My own book relies almost completely on AC's words - at least so far as the Cairo Working is concerned - and won't be complete until much later this year.

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Obitus
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If Crowley was perpetrating a hoax, he could have done a much better job, and would have. For example, all this talk about what his handwriting on the title page about coming into possession of the manuscript in 1906 means. If he orchestrated it all as a bullshit scheme, why would he even think of writing that on the title page of the manuscript? He must have had some reason, and his own explanation of becoming it's "master" is the only reasonable one, whether or not it seems logical or believable to those who seem to want Crowley to talk in normal, sensible terms. Otherwise, surely he would have simply written "1904." And as far as Crowley being duped by another human being issuing the statements from a hidden area in the room, or, Crowley mistaking that voice for that of a subconscious impression, it must be kept in mind that unless he was bullshitting throughout the rest of his career, before and after, he was more than familiar with the phenomenon of spirit communication through other means that don't involve exterior, literal manifestation. And he was always at pains to claim loudly that the transmission of Liber AL was completely and utterly distinct from any such experiences he had had otherwise.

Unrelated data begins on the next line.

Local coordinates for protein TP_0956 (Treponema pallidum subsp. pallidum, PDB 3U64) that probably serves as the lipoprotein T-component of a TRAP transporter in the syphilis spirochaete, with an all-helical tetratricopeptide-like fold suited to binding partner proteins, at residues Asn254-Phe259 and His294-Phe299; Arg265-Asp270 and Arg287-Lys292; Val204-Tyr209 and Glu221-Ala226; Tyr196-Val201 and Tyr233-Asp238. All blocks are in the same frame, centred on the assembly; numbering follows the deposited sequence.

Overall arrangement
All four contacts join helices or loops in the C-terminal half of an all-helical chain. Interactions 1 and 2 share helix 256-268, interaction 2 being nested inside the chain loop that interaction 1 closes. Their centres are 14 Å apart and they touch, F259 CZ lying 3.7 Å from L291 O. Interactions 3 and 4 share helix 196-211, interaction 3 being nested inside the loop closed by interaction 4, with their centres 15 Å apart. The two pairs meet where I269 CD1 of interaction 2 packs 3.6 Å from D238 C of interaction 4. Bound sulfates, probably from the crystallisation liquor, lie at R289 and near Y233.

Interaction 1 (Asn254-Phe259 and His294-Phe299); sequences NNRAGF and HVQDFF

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Los
 Los
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"Obitus" wrote:
all this talk about what his handwriting on the title page about coming into possession of the manuscript in 1906 means. If he orchestrated it all as a bullshit scheme, why would he even think of writing that on the title page of the manuscript?

Perhaps because he didn't concoct the reception legend until much later.

I don't think very many people have been proposing that Crowley meticulously planned the whole thing from the very beginning. It might be, as an example of one possibility, that Crowley produced Liber AL at some point in the 1904-06 time period as an experiment in "automatic writing" (with or without help from someone else). Then, later on, he came up with the reception legend and had to explain away the "came into my possession" comment.

I like the suggestion made earlier in the thread that "I would be its master" has an implied emphasis on the "I" -- that Crowley would now be the holder of the manuscript, as opposed to whoever was holding on to it before then.

those who seem to want Crowley to talk in normal, sensible terms.